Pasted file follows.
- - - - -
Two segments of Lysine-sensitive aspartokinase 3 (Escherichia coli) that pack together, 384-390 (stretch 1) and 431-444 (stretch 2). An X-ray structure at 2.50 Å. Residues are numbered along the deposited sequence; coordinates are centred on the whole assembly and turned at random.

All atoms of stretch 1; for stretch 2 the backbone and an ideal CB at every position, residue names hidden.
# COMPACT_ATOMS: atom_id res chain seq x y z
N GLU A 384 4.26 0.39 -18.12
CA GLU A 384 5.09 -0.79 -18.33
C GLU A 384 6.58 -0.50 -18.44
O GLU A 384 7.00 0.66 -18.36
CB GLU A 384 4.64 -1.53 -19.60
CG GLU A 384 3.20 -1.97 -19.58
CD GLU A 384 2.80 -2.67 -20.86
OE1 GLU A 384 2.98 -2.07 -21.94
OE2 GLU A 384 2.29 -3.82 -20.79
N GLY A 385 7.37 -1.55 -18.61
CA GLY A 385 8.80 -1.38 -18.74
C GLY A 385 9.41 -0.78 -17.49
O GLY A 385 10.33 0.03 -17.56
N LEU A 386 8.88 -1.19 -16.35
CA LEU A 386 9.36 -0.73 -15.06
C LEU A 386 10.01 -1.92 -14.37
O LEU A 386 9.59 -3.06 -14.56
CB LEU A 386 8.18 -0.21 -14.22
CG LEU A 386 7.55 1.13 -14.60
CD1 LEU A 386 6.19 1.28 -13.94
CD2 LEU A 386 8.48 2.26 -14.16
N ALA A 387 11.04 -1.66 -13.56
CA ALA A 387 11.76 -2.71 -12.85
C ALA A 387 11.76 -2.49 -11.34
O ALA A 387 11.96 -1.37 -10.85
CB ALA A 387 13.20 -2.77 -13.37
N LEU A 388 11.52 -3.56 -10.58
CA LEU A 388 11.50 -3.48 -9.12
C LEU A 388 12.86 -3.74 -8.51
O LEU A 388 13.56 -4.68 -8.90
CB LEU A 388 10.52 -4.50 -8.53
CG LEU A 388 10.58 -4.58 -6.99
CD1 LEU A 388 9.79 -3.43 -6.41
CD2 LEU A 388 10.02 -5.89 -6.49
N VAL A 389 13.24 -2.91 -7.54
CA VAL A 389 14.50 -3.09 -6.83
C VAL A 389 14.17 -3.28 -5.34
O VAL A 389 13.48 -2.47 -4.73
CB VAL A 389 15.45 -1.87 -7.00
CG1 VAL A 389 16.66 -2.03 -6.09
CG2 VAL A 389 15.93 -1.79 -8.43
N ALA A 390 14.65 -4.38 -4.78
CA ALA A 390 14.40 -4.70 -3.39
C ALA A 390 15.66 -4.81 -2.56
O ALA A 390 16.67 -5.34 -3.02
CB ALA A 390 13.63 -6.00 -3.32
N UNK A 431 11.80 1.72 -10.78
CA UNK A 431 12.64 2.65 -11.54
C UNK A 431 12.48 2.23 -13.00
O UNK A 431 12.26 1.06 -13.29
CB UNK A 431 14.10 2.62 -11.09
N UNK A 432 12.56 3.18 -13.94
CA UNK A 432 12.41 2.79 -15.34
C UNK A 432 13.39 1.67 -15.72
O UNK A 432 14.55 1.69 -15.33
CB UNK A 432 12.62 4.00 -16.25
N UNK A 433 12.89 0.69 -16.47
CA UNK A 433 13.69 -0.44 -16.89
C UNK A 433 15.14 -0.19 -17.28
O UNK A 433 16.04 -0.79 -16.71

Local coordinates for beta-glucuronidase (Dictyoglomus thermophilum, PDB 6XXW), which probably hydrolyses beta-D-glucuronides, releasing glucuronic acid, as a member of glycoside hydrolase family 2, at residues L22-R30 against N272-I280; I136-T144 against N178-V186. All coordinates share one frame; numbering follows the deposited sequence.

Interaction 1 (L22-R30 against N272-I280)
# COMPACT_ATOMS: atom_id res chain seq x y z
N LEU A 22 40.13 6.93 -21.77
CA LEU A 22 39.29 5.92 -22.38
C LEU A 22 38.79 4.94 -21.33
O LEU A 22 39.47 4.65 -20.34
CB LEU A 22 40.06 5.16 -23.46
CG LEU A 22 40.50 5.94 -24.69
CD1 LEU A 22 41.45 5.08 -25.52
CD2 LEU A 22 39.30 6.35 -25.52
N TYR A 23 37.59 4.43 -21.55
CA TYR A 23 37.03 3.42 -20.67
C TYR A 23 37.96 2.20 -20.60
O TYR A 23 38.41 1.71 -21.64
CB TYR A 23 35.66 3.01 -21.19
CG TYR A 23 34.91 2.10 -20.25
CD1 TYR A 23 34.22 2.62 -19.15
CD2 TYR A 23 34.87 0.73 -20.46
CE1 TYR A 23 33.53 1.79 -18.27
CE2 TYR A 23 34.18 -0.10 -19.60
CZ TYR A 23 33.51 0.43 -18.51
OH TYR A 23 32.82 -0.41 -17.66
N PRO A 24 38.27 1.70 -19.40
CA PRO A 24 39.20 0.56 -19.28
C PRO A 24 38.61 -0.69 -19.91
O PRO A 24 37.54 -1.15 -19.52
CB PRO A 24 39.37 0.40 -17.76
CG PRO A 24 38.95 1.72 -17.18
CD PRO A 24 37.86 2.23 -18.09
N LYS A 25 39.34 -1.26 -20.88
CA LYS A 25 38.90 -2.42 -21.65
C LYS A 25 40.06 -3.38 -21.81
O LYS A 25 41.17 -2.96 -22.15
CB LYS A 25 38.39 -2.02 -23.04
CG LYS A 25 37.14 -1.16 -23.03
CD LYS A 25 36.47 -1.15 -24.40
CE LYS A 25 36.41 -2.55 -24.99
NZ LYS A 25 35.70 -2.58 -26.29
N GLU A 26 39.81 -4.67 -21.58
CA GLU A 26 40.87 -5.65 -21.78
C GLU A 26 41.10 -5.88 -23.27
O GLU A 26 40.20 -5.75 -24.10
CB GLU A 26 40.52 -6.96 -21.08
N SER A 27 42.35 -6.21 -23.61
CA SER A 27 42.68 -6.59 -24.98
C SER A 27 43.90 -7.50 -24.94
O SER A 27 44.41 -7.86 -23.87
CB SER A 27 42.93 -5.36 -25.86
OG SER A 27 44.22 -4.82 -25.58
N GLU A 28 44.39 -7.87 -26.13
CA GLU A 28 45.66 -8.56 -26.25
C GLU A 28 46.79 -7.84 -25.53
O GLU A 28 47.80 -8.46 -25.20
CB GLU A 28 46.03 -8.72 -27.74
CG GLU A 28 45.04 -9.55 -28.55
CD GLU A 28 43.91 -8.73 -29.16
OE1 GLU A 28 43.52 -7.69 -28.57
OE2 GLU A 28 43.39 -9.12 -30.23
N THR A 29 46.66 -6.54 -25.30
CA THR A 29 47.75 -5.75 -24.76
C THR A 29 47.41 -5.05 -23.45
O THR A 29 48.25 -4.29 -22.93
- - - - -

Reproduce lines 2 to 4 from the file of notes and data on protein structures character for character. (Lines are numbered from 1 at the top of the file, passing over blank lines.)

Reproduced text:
All atoms of stretch 1; for stretch 2 the backbone and an ideal CB at every position, residue names hidden.
# COMPACT_ATOMS: atom_id res chain seq x y z
N GLU A 384 4.26 0.39 -18.12